By Jamie Tipps | March 8, 2013

This review was originally published on January 22, 2013…

When teachers like Mary Kay Laterno (who bed and eventually wed her 13 year old student) and Debra LaFave (who slept with a 14 year old boy) make the news, their transgressions incite a media frenzy. It might be sexist, but when a male teacher has sex with an underage student, we tend to assume it’s because he’s a predator after, well, sex. When a female teacher does the same thing, we think, “What the hell?” Somehow, it seems like her motivation must have an additional component in addition to the sex.

In A Teacher, writer and director Hannah Fidell seeks to explore the psychological aspects of the taboo relationship that too often splash across our national headlines. She wants to prod the emotional need that compels a woman to seek sexual solace with an underage pupil. Certainly, the provocative subject lends itself to a strong character study. Unfortunately, A Teacher only glides across the surface of the woman’s drive.

Diana Watts (Lindsay Burge) leads a banal existence, essentially blending into the beige walls of her Texan high school. Mousy, quiet, and soft-spoken, she scarcely makes an impression. However, at night, she indulges in a torrid affair with Eric (Will Brittain), the rich, hunky, self-confident jock in her AP English class. Why the secrecy? Ms. Watts is Eric’s teacher.

Diana is utterly anemic—placid at school and an insipid girlfriend in private. She moons over Eric, trolling his Facebook page and sending him cutesy texts. Even her fantasies about her lover are pedestrian. She doesn’t seem too concerned about keeping a low profile, flirting between classes and sexting topless pictures. In their relationship, Diana is forever at the ready should Eric call for a romp between the sheets, yet exists in a humdrum limbo when the phone is silent. She makes vague, clingy post-coital comments about needing Eric, though the two seem to have little in common and little chemistry.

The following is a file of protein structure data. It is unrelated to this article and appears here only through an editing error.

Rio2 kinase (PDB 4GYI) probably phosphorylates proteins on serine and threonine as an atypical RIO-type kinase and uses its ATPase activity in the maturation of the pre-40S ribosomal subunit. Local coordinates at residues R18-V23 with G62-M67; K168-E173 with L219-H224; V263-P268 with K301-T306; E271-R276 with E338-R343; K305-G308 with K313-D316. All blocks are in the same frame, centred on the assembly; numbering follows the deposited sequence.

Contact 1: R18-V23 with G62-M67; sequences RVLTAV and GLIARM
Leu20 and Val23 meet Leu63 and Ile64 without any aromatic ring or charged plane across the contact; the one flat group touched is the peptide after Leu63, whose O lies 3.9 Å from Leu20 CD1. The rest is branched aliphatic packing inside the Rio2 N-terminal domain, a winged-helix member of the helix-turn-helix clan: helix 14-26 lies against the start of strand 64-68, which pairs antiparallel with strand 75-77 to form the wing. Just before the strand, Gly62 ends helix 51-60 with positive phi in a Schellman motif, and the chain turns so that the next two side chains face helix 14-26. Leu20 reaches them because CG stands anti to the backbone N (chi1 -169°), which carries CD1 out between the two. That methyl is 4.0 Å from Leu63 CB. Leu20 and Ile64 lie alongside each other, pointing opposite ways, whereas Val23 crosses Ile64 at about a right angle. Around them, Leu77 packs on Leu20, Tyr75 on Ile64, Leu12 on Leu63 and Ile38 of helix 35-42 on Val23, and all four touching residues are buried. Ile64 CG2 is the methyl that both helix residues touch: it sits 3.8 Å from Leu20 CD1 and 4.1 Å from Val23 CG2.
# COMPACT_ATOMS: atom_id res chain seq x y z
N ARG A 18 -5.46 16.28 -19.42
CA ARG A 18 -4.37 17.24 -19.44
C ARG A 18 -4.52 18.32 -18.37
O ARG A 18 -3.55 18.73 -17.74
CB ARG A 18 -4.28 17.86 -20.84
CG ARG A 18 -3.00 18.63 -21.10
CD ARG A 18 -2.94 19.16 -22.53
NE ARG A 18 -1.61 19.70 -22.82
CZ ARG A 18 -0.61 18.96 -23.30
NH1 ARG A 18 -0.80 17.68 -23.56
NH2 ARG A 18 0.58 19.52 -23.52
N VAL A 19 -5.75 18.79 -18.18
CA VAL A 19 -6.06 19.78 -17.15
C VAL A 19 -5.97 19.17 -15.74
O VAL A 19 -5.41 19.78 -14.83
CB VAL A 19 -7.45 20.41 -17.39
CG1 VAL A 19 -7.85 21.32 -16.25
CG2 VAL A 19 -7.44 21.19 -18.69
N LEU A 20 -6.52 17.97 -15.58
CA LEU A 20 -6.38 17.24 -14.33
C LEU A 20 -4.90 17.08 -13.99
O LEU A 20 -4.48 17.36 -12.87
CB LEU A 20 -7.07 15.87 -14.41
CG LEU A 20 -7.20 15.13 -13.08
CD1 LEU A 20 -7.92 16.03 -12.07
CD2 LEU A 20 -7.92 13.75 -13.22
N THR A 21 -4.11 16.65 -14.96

A reality check comes in the form of a near discovery. An employee of Eric’s father walks in on their weekend retreat, almost catching the couple in the act. Concerned that she might lose her job (as opposed to being arrested for statutory rape?), Diana tells Eric they need to dial it back. He’s fine with the breakup. She goes off the rails.

After a slow build up, answers seem to be around the corner. Diana’s bad decisions escalate, to the point that even Eric—who has been blasé about the whole affair—thinks that she needs to tone it down. This is Burge’s chance to shine, for surely as her character unravels we will find some illumination, some insight into the stunted emotional growth of an otherwise seemingly “normal” woman? Nope. The movie cuts off abruptly, leaving us no more answers than what already could be culled from a newspaper article.

We’re always interested in the tawdry cases of the teacher/student affairs that periodically crop up, but there is also an earnest, underlying desire to understand the “why.” Why would an intelligent woman take such a huge personal risk–for sex with a teen? The movie itself doesn’t take enough risks. It’s too reluctant to push into ugly territory in order to unearth any substantial revelations. If A Teacher delved deeper into Diana’s psyche, we might have something new to add to the conversation.

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